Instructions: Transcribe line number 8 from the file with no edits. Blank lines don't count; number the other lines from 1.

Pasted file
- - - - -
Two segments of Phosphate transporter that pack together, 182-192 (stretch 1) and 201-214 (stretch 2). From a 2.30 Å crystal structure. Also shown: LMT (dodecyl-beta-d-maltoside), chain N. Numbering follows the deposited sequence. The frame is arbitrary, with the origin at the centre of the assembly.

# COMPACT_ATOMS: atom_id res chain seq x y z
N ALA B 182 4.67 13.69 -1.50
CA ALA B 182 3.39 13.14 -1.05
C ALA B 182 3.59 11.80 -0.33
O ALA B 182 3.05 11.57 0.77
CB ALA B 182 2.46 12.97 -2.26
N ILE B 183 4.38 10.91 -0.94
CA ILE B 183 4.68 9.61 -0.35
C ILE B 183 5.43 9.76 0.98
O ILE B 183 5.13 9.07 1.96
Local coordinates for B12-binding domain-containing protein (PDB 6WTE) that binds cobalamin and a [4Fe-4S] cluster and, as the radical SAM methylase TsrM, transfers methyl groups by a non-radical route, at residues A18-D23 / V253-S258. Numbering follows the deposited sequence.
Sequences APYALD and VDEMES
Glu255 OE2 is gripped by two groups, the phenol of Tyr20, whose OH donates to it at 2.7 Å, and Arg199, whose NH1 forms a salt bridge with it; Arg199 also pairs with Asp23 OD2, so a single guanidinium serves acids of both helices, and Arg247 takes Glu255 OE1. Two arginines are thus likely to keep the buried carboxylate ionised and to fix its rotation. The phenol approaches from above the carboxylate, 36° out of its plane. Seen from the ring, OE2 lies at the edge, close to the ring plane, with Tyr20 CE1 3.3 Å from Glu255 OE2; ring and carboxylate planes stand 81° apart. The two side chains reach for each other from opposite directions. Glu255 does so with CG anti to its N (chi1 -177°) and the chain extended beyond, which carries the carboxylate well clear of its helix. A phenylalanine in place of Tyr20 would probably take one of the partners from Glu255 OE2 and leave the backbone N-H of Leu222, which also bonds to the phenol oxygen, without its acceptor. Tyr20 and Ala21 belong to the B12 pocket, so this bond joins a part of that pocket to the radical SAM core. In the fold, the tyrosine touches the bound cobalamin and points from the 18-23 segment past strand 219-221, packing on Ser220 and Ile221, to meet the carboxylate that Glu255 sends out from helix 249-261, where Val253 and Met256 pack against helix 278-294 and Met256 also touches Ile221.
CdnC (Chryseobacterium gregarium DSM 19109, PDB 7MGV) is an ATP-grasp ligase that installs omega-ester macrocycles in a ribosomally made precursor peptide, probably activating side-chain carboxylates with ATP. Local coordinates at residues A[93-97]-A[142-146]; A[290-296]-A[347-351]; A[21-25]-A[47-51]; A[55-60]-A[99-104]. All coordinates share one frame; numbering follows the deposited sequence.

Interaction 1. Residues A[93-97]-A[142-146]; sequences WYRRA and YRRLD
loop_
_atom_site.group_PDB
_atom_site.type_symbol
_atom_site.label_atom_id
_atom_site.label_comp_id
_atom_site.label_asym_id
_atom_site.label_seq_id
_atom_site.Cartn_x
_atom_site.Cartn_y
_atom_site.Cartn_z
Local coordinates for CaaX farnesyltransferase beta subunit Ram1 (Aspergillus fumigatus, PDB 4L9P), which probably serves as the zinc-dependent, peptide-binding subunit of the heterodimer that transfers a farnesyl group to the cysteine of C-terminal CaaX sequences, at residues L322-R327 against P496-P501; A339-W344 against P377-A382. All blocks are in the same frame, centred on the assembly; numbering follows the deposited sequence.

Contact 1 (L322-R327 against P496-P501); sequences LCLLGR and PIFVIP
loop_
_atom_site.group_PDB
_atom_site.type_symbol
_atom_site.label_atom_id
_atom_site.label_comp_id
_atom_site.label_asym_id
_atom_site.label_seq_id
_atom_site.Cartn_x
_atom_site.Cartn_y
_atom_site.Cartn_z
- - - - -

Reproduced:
N ILE B 183 4.38 10.91 -0.94